by Jerry O’Driscoll  

The New York Times reports that GMAC (now a subsidiary of Ally Financial) has admitted that it filed “dubious” financial documents.

The problem goes beyond GMAC. A Florida circuit judge is quoted as saying some of the documents filed by lenders are “incompetent,” some “just sloppy,” and he suggests “there could be a fraudulent element.”

In boom times, lenders cut many corners including loan documentation.  In the 1980s Texas banking crisis, regulators taking over failed banks often found it challenging to find loan documents.  Even if found, they could be defective.

Securitization has greatly complicated the problem.  Mortgages are sliced and diced into separate tranches of securities.  It can difficult to prove ownership of the mortgage. If the originator was sloppy in preparing the underlying loan documents, it can be an impossible task.

The temptation for lenders can be to fake documents and falsify affidavits. Read the NYT story if you doubt that.

Judges in some jurisdictions have reacted by routinely throwing out foreclosures if the documents are not up to snuff.  Interestingly in a high proportion of cases, the foreclosure is never refiled. 

(In some states, like Texas, you need not even go before a judge to foreclose on a property. But there are treble damages for legal chicanery.)

Some on the political right have reacted with horror at what they view as a populous impulse to favor borrowers over creditors. Let’s leave motivation aside. Protecting property rights in a legal proceeding is a combination of substance and process.  The minimal substance for a purported lender to seize collateral surely must be to prove he is the lender, i.e., has title to the loan.

Classical liberals are not pro-business, but pro-market.  They do not favor creditors or borrowers, but property rights.  The judges rejecting dubious claims of creditors are supporting not over-riding property rights.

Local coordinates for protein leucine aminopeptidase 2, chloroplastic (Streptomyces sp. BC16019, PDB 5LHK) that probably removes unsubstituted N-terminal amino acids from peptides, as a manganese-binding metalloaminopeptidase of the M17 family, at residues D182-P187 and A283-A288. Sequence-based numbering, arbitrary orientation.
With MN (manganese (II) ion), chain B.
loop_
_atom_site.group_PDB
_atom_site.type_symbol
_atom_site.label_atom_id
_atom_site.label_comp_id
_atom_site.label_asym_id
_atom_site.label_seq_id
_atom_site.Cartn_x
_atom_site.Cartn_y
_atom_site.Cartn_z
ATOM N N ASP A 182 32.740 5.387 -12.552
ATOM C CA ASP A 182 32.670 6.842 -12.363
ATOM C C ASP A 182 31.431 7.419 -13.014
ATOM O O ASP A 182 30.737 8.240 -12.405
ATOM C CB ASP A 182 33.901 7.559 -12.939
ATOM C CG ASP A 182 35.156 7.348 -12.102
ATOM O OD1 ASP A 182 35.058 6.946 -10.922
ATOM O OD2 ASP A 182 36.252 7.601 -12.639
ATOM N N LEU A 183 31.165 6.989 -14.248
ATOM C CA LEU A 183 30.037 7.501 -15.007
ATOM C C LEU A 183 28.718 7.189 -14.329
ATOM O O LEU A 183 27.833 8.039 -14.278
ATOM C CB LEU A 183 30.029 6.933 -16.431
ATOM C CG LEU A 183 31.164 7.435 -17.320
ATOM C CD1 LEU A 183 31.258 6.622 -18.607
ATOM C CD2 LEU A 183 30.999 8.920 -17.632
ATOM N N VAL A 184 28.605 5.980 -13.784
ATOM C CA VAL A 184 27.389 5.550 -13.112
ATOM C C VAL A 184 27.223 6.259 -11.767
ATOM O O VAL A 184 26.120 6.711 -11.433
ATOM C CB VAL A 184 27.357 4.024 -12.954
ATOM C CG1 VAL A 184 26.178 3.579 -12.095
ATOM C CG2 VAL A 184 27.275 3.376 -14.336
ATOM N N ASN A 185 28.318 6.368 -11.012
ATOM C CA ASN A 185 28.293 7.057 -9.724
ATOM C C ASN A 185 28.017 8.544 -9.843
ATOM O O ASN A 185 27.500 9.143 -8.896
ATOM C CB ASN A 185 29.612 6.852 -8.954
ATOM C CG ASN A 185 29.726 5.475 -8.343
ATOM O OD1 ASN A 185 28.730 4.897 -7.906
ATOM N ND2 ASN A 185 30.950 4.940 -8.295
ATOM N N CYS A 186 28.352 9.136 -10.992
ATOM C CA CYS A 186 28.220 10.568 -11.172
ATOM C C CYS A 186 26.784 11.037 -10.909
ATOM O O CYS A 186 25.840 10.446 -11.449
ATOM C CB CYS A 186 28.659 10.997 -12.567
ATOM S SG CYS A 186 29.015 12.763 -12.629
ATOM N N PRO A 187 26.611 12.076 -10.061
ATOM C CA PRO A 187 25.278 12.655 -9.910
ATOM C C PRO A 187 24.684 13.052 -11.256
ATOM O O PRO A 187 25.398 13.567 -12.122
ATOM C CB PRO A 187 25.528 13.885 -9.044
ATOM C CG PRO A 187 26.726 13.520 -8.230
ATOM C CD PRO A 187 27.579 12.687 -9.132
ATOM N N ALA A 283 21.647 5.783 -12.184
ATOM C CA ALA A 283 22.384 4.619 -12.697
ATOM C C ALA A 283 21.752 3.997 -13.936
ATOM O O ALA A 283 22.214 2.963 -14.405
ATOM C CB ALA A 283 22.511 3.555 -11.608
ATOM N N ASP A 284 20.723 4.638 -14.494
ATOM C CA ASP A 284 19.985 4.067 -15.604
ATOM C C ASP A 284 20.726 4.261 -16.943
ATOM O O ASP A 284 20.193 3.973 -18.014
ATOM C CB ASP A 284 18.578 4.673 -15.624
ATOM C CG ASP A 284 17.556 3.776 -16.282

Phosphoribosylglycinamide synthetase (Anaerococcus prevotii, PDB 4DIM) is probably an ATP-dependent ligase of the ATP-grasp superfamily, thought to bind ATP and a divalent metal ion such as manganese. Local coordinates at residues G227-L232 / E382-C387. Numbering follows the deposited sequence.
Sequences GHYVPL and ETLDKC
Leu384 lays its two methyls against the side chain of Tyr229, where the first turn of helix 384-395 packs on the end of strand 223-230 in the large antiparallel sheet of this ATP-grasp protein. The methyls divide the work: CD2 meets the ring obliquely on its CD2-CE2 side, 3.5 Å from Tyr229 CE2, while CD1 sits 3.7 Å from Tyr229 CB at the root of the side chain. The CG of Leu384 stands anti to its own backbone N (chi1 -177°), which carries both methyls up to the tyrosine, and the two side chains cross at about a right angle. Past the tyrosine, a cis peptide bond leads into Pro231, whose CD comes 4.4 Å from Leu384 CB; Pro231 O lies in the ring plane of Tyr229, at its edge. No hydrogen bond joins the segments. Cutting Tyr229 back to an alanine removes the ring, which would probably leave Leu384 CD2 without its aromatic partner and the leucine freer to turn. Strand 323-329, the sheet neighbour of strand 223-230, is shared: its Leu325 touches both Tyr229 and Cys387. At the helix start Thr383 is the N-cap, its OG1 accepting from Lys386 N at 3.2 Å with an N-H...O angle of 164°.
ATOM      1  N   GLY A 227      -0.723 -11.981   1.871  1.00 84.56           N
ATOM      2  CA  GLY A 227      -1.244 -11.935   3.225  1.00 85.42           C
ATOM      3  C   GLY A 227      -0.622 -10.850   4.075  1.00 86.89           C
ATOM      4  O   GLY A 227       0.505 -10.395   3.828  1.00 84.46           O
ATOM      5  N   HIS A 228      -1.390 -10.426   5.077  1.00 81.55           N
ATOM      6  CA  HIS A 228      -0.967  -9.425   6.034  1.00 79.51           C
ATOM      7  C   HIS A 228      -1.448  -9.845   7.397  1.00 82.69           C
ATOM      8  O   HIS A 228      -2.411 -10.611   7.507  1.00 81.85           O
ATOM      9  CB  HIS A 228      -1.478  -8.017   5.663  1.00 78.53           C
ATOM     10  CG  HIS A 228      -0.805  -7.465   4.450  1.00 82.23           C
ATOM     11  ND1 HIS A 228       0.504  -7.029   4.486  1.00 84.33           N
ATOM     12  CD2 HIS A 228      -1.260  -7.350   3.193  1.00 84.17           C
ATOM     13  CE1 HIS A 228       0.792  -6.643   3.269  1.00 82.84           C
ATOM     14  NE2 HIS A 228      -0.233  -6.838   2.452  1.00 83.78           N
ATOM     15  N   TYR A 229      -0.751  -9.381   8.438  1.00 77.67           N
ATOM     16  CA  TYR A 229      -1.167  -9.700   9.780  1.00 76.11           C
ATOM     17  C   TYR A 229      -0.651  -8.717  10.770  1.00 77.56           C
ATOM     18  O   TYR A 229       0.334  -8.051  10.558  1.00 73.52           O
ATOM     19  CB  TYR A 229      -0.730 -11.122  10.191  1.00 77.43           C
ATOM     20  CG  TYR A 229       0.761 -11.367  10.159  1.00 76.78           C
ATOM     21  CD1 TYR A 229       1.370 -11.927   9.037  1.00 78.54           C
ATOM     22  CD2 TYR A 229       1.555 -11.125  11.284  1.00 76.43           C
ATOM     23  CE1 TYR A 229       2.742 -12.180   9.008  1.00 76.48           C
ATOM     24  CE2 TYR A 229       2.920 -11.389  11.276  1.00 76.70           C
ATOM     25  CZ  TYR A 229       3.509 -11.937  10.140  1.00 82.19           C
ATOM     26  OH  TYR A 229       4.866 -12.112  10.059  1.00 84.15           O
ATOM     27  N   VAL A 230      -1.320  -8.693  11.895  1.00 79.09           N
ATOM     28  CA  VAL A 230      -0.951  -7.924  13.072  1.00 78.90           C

9 thoughts on “Foreclosures

  1. Then there were the tweekers at WaMu who loaned a house on the basis of a picture of a man in a mariachi outfit:

    “Liar loans” were an industry standard in SoCal — the documents may have been in perfect order, but they were completely fraudulent none the less.

    Note well, the FBI gutted it’s mortgage origination fraud units in the early 2000s.

    Here’s the short version of the story:

  2. Pr. O’Driscoll,

    “In boom times, lenders cut many corners including loan documentation. In the 1980s Texas banking crisis, regulators taking over failed banks often found it challenging to find loan documents. Even if found, they could be defective.”

    Considering the FDIC reportedly practiced forbearance of failed banks for as long as a year during the savings and loan crisis I suppose it shouldn’t be very surprising. Do you have any further readings to suggest on this subject?

  3. Bad loans are made in good times.

    There are many books on the S&L crisis by Ed Kane and others. I await the definitive work on banking practices and regulation leading during the housing boom. What I have read so far doesn’t go into enough depth.